What are the unique characteristics of the Berkeley r commands rlogin and rsh ?
The Berkeley "r" commands, including rlogin and rsh, are a set of Unix-based remote access utilities that were developed at the University of California, Berkeley as part of the BSD (Berkeley Software Distribution) Unix operating system. These commands allow users to remotely execute commands and log in to other Unix-based systems over a network.
The two specific commands you mentioned, rlogin and rsh, have unique characteristics:
- rlogin (remote login): rlogin is a command-line utility that allows a user to log in to a remote Unix-based system over a network. The primary use case for rlogin is to provide an interactive terminal session with a remote host. The command syntax is:
Once connected, the user can interact with the remote system as if they were physically using the terminal on the remote machine. The user's local terminal settings (such as environment variables and terminal characteristics) are passed to the remote host.
- rsh (remote shell): rsh, or "remote shell," is a command-line utility that allows a user to execute a single command on a remote Unix-based system over a network without logging in interactively. The command syntax is:
rsh remote_host command
The primary use case for rsh is to run a single command or a script on a remote host and immediately return the output to the local machine. Unlike rlogin, rsh does not provide an interactive terminal session on the remote host.
However, it is important to note that both rlogin and rsh have significant security concerns, as they rely on trust-based authentication mechanisms that can be easily exploited. The authentication is primarily based on the user's hostname and IP address, which can be spoofed. Moreover, these utilities transmit data, including login credentials and command output, unencrypted over the network, making them susceptible to eavesdropping.
As a result, the use of rlogin and rsh has been largely replaced by more secure alternatives, such as SSH (Secure Shell), which provides encrypted communication and strong authentication mechanisms. SSH offers similar functionality through commands like ssh (for remote login) and ssh remote_host command (for remote command execution).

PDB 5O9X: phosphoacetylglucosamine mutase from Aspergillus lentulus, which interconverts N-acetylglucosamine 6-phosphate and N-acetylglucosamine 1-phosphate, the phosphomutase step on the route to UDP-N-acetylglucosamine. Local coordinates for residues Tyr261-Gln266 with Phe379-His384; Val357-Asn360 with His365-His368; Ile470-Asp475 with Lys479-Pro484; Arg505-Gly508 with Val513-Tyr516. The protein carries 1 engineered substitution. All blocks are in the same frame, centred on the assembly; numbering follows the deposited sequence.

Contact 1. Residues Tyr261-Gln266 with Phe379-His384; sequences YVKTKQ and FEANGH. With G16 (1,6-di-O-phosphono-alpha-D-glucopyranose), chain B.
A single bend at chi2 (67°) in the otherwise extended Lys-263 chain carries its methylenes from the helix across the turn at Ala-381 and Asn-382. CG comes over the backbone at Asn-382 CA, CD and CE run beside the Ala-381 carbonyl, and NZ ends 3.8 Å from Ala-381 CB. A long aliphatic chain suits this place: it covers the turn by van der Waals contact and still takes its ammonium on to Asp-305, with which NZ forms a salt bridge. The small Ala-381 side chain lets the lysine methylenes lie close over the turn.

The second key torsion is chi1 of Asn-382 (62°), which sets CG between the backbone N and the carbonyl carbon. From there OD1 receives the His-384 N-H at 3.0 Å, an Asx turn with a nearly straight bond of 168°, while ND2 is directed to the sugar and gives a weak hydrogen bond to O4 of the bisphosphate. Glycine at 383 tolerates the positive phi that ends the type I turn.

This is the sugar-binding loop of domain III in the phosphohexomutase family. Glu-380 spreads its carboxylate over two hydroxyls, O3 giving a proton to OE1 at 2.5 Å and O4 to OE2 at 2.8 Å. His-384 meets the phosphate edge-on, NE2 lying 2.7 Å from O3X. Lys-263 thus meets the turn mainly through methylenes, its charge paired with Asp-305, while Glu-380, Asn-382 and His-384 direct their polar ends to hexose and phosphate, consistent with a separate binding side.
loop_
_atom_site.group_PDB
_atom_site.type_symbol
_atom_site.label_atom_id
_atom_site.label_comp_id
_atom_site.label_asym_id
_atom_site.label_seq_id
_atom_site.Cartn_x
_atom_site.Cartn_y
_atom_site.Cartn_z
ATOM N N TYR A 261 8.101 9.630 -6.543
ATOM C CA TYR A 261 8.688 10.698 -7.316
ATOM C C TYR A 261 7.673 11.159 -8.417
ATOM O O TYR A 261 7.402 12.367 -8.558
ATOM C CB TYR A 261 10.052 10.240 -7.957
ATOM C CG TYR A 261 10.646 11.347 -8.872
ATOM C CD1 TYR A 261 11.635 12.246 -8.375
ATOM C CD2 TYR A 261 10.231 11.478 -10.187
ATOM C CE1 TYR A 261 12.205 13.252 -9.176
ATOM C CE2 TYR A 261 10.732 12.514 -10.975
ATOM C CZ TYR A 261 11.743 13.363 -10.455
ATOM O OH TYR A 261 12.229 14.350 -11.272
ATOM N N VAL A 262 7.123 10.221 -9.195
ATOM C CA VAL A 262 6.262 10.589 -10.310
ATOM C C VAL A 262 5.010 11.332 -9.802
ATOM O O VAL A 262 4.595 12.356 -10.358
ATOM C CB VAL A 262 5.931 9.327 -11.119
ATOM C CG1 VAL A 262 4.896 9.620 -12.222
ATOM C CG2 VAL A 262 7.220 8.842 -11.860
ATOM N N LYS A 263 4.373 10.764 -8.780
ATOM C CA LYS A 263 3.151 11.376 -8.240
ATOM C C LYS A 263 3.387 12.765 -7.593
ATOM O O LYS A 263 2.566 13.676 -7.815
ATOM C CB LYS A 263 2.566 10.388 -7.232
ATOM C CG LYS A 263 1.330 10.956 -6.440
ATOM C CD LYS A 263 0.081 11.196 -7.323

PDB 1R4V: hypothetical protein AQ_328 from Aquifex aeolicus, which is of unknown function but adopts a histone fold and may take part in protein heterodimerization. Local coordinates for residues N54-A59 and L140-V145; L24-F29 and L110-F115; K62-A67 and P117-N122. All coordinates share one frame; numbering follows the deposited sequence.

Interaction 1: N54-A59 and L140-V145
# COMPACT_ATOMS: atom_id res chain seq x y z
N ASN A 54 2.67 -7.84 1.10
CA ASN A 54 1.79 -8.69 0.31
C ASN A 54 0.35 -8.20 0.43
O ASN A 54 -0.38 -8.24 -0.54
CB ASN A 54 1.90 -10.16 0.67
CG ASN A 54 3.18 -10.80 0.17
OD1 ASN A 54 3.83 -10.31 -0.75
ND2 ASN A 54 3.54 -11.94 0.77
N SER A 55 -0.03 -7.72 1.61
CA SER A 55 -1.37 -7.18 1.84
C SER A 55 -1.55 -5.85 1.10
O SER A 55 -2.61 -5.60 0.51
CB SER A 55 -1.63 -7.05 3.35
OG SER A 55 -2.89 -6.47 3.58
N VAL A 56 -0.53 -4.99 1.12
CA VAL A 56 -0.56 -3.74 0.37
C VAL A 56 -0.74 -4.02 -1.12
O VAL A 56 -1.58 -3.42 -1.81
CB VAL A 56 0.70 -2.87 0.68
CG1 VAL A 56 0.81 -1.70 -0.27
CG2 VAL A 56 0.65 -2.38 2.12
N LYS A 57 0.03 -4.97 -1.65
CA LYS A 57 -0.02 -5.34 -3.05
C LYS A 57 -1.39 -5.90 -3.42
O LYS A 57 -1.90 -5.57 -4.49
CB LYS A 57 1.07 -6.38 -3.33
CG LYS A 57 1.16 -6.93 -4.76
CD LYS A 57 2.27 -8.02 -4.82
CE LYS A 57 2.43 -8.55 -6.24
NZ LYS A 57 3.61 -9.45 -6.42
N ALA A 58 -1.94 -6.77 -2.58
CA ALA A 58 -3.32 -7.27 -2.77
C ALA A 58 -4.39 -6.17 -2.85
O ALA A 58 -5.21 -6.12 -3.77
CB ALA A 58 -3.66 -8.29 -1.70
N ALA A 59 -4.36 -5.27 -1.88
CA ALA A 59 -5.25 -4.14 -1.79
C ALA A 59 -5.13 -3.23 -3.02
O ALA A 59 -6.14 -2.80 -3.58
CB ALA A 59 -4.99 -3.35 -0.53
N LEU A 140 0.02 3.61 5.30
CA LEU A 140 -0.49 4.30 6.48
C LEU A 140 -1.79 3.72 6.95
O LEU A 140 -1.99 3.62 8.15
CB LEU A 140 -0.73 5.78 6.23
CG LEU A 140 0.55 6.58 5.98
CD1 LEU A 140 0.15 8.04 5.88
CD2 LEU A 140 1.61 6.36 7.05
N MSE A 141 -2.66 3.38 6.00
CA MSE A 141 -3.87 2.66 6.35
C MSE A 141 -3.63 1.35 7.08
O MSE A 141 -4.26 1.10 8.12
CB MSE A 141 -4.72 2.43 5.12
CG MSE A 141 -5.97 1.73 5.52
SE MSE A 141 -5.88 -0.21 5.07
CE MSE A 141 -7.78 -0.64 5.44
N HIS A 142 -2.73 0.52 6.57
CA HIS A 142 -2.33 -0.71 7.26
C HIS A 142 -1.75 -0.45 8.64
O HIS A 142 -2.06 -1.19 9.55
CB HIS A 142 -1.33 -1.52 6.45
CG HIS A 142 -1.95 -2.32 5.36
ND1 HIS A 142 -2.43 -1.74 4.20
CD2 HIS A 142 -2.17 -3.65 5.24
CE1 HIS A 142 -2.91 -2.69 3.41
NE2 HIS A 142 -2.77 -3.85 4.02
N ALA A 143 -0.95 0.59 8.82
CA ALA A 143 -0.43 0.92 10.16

This group of network services goes under the names login and exec in /etc/services. They are an alternative method of providing remote access to your machine. Time does not allow for an in-depth discussion of these commands, but a host of security considerations are involved in using them. Make sure they are disabled in /etc/inetd.conf unless you intend to allow them. The well-known port numbers for these services are 512 and 513. The daemons are called in.rexecd and in.rlogind.
The rlogin and rsh commands are the generic members of the Berkeley r
family of programs that allow remote access to a host.
To complement these, a small number of specific remote commands were also defined.
These are essentially remote versions of some of the more common UNIX functions instead of the command being applied to only one system, however, it is used between two systems or across all systems on a TCP/IP network.
All of these commands are based on rlogin the same way that rsh is. They work in the same way, but instead of opening up a session or passing a user-specified command to the remote host, they execute a particular function.
The following are the most common of these remote commands and briefly, how each is used:
- Remote Copy (rcp): This is the remote version of the UNIX copy (cp) command; it allows a file to be copied between the local host and the remote host, or between two remote hosts. The usual syntax is basically the same as the regular cp command, but the source and/or destination is specified as being on a remote host.
- The rcp command can be used in a manner similar to FTP, but is much simpler and less capable. Or to put it another way: rcp is to FTP, what rlogin is to Telnet.
- Remote Uptime (ruptime): The UNIX command uptime is used to display how long a computer has been running since it was last booted, along with information related to its current load. ruptime is the remote version of this command; it displays the current status of each machine on the network (up or down), how long each up machine has been up since its last boot, and its load statistics.
- Remote Who (rwho): This is the remote version of the who command. Where who shows all the users logged on to the host where it is run, rwho shows all users logged on to all machines on the network.
The ruptime and rwho commands both rely on the presence of the rwhod (remote who daemon) running in the background on networked machines. These processes routinely share information with each other about host uptime and who is logged on to each system, so it can be quickly displayed when either ruptime or rwho is run. On some operating systems, other remote commands may also be implemented. As with rlogin and rsh, security issues may apply to these commands, and there may be efficiency concerns with others (such as rwho).
For these reasons, on many networks these commands are no longer used.